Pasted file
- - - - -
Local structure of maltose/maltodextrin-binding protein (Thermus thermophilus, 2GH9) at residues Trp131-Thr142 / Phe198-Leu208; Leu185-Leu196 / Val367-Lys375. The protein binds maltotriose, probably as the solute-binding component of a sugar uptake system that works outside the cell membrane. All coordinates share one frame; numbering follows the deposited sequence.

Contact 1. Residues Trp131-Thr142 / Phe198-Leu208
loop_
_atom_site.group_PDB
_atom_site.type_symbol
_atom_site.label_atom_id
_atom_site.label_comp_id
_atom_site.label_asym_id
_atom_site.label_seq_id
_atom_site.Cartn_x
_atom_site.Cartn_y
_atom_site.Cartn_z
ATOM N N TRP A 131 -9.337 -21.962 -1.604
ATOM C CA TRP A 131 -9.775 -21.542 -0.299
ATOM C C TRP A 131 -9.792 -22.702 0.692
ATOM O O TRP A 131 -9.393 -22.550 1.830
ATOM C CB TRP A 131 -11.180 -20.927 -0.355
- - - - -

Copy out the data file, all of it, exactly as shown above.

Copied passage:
Local structure of maltose/maltodextrin-binding protein (Thermus thermophilus, 2GH9) at residues Trp131-Thr142 / Phe198-Leu208; Leu185-Leu196 / Val367-Lys375. The protein binds maltotriose, probably as the solute-binding component of a sugar uptake system that works outside the cell membrane. All coordinates share one frame; numbering follows the deposited sequence.

Contact 1. Residues Trp131-Thr142 / Phe198-Leu208
loop_
_atom_site.group_PDB
_atom_site.type_symbol
_atom_site.label_atom_id
_atom_site.label_comp_id
_atom_site.label_asym_id
_atom_site.label_seq_id
_atom_site.Cartn_x
_atom_site.Cartn_y
_atom_site.Cartn_z
ATOM N N TRP A 131 -9.337 -21.962 -1.604
ATOM C CA TRP A 131 -9.775 -21.542 -0.299
ATOM C C TRP A 131 -9.792 -22.702 0.692
ATOM O O TRP A 131 -9.393 -22.550 1.830
ATOM C CB TRP A 131 -11.180 -20.927 -0.355